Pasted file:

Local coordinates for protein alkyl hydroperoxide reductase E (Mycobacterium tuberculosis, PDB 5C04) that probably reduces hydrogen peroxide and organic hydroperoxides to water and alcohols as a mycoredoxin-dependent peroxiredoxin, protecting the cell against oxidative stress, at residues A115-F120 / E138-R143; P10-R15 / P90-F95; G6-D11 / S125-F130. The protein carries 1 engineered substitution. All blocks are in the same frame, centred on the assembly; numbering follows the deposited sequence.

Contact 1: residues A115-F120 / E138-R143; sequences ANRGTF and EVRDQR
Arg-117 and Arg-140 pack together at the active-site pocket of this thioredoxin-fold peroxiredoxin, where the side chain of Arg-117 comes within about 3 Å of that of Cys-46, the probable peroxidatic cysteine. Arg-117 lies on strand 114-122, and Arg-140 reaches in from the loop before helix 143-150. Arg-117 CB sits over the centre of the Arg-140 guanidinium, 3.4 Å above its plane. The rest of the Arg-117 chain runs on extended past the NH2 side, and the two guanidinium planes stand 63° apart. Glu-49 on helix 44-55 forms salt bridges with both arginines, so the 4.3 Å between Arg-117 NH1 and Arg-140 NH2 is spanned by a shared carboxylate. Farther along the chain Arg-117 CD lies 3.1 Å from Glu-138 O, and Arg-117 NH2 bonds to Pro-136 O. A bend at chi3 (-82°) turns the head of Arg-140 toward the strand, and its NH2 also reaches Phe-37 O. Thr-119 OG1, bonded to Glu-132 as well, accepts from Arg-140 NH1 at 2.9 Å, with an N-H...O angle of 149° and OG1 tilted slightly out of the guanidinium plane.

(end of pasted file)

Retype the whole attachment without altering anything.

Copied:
Local coordinates for protein alkyl hydroperoxide reductase E (Mycobacterium tuberculosis, PDB 5C04) that probably reduces hydrogen peroxide and organic hydroperoxides to water and alcohols as a mycoredoxin-dependent peroxiredoxin, protecting the cell against oxidative stress, at residues A115-F120 / E138-R143; P10-R15 / P90-F95; G6-D11 / S125-F130. The protein carries 1 engineered substitution. All blocks are in the same frame, centred on the assembly; numbering follows the deposited sequence.

Contact 1: residues A115-F120 / E138-R143; sequences ANRGTF and EVRDQR
Arg-117 and Arg-140 pack together at the active-site pocket of this thioredoxin-fold peroxiredoxin, where the side chain of Arg-117 comes within about 3 Å of that of Cys-46, the probable peroxidatic cysteine. Arg-117 lies on strand 114-122, and Arg-140 reaches in from the loop before helix 143-150. Arg-117 CB sits over the centre of the Arg-140 guanidinium, 3.4 Å above its plane. The rest of the Arg-117 chain runs on extended past the NH2 side, and the two guanidinium planes stand 63° apart. Glu-49 on helix 44-55 forms salt bridges with both arginines, so the 4.3 Å between Arg-117 NH1 and Arg-140 NH2 is spanned by a shared carboxylate. Farther along the chain Arg-117 CD lies 3.1 Å from Glu-138 O, and Arg-117 NH2 bonds to Pro-136 O. A bend at chi3 (-82°) turns the head of Arg-140 toward the strand, and its NH2 also reaches Phe-37 O. Thr-119 OG1, bonded to Glu-132 as well, accepts from Arg-140 NH1 at 2.9 Å, with an N-H...O angle of 149° and OG1 tilted slightly out of the guanidinium plane.